Denizens of the Rose City pay up in other ways, too. The average apartment rents for $2,537 a month, or more than double what the typical American renter pays. Principal and interest payments on mortgages are pricier, too, averaging $1,951 per month. The U.S. average is a more manageable $1,250 a month.
13. Stamford, Connecticut
- Population: 129,636
- Median household income: $100,713
- Average home price: $659,900
- Premium to U.S. average: 66.9%
With its close proximity to New York City, Stamford has long welcomed wealthy commuters who make their living in the Big Apple.
Residents also can earn a good salary closer to home. The metro area, which includes Norwalk and Bridgeport, is the base for many hedge funds and major corporations. Stamford itself hosts prominent S&P 500 companies such as Charter Communications (CHTR (opens in new tab)), Synchrony Financial (SYF (opens in new tab)) and United Rentals (URI (opens in new tab)).
Naturally, all those high-paying jobs make Stamford and its surrounding area exceedingly pricey. The city's average home price is almost 67% greater than the national average. More broadly, housing-related expenses (including rents and mortgages) are 80% higher than what the typical American pays to keep a roof over his or her head.
Renters don't catch a break either. The average apartment rents for $2,525 a month in Stamford. That's more than double the U.S. average of $1,215 a month, per C2ER.
12. Boston, Massachusetts
- Population: 694,295
- Median household income: $79,018
- Average home price: $799,000
- Premium to U.S. average: 102.1%
With its unparalleled collection of universities, hospitals, historical sites, and tech and biotech employers, it's easy to see why Boston is such an appealing place to live. And while there's no question the city's popularity comes at a high cost, it's not nearly as high as some East Coast cities that are often mentioned in the same breath as Boston.
After all, the high concentrations of students, recent grads and young professionals require some level of affordability to get by while they're starting out. So while the city's overall living costs are 50% higher than the national average, that's a relative bargain compared to, say, New York City or San Francisco.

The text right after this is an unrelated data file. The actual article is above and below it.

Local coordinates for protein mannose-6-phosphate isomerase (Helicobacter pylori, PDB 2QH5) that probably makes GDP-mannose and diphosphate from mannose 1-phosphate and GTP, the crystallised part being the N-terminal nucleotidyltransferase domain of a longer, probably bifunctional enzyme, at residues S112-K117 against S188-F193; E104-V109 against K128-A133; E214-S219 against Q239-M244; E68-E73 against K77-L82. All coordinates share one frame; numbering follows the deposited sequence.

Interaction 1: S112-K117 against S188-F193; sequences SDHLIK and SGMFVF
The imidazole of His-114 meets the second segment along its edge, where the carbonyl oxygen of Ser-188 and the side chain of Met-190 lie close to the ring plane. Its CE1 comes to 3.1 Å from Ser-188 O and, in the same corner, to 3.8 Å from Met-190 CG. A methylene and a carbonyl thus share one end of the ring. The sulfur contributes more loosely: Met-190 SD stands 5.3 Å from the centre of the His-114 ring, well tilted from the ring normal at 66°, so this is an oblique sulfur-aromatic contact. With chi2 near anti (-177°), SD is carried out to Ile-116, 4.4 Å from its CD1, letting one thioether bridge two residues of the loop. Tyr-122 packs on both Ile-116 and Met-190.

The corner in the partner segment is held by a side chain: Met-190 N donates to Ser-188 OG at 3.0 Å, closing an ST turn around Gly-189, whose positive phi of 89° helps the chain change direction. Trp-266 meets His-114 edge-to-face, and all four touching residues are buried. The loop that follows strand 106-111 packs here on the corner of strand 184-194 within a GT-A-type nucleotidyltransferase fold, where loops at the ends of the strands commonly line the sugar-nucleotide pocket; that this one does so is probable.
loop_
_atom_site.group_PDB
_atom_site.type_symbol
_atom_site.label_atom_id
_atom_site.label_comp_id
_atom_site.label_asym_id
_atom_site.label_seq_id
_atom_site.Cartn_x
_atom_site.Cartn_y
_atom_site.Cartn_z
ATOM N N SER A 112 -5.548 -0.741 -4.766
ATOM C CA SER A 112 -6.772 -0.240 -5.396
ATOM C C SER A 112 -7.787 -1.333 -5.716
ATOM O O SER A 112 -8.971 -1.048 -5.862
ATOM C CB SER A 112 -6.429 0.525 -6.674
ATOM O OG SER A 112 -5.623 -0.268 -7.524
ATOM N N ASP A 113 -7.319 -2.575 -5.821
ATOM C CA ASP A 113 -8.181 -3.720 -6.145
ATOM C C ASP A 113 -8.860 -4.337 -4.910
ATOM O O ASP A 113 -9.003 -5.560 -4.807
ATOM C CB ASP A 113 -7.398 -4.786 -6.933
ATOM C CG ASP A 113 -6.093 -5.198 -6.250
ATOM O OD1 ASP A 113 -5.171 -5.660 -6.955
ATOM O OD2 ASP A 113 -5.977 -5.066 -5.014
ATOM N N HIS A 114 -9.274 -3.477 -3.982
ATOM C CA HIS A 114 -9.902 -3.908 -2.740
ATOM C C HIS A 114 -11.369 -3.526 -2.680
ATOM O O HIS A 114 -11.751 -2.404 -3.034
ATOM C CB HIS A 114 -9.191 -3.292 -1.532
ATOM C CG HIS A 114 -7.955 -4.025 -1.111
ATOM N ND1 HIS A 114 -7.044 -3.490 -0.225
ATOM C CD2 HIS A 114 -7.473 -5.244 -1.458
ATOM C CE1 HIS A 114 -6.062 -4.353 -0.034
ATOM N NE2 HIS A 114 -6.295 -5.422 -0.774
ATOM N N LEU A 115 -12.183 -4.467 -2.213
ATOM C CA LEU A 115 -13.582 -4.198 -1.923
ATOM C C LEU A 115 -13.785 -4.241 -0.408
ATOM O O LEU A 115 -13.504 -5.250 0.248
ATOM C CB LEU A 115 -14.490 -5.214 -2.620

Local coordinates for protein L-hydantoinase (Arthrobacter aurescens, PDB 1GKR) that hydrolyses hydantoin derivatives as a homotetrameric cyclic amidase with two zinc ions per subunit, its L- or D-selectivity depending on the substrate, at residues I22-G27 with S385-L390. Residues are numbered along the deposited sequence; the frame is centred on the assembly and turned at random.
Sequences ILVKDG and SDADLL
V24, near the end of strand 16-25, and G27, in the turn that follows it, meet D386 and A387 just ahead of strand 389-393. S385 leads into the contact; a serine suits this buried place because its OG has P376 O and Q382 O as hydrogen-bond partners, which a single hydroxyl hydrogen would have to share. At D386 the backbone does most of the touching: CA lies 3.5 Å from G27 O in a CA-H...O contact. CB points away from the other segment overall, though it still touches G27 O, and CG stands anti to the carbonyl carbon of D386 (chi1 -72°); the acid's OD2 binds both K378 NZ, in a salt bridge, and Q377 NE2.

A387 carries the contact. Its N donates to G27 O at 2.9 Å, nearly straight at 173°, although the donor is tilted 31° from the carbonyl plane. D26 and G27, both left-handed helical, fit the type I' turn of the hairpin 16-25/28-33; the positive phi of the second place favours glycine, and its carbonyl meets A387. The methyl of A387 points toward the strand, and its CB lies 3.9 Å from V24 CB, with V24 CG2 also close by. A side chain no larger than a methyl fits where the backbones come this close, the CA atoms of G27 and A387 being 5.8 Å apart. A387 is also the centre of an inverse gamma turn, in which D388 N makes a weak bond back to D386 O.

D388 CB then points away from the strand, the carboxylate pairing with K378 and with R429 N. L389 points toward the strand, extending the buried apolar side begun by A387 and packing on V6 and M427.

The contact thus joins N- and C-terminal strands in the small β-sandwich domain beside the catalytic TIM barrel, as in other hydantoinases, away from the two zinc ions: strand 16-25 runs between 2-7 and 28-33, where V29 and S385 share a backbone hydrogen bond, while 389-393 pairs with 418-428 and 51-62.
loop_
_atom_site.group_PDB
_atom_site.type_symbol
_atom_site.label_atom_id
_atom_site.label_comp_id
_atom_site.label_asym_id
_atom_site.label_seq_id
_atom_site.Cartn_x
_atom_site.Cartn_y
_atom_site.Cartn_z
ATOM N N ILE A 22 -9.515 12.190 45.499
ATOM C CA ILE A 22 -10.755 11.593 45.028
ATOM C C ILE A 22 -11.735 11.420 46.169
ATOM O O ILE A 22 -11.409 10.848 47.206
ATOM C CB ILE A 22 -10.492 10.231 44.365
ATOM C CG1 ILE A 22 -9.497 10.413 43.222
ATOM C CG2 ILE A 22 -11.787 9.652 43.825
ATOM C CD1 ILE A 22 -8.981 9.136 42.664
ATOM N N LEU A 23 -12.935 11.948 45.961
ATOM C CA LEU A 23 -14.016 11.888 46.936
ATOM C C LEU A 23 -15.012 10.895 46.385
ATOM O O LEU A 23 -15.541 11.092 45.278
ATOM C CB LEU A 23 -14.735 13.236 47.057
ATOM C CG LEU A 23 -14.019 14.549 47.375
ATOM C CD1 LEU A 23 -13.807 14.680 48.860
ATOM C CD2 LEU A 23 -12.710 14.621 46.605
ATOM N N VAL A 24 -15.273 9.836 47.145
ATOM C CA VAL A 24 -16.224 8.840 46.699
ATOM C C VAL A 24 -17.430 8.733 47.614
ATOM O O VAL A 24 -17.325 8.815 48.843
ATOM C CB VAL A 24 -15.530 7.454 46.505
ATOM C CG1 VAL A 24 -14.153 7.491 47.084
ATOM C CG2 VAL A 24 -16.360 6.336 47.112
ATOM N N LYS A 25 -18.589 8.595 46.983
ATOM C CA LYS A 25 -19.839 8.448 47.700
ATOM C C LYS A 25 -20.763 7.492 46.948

Putting down roots in Boston, however, is another matter entirely. At nearly $800,000, home prices are more than twice the U.S. average. Principal and interest payments on mortgages ($2,523 per month) are likewise double what the rest of the nation shells out ($1,250 a month). Keeping the lights and heat on is a pricey proposition, too, with utilities running about 28% higher than the U.S. mean.
11. Seattle, Washington
- Population: 753,655
- Median household income: $102,486
- Average home price: $828,335
- Premium to U.S. average: 109.6%
Seattle has long been known for its red-hot housing market. And now low inventory and high competition are only adding further fuel to its home-price fire. Heck, house prices in the Emerald City soared nearly 26% over the past year, according to the S&P Case-Shiller Home Price Index.
A booming tech scene doesn't help matters either. Microsoft (MSFT (opens in new tab)) and Amazon.com (AMZN (opens in new tab)) are both based in the Seattle area, as are many smaller high-tech companies. The bottom line is that Seattle's average home price is nearly 110% greater than the national average. Overall housing costs – including rents, mortgages and related expenses – are 112% higher than the U.S. mean.
Seattle has relatively high median household income that's 56% greater than the national level, but elevated and rising home prices sure do take a bite. At least residents can take some comfort in the fact that their utility bills run only about 8% more than what the typical American pays.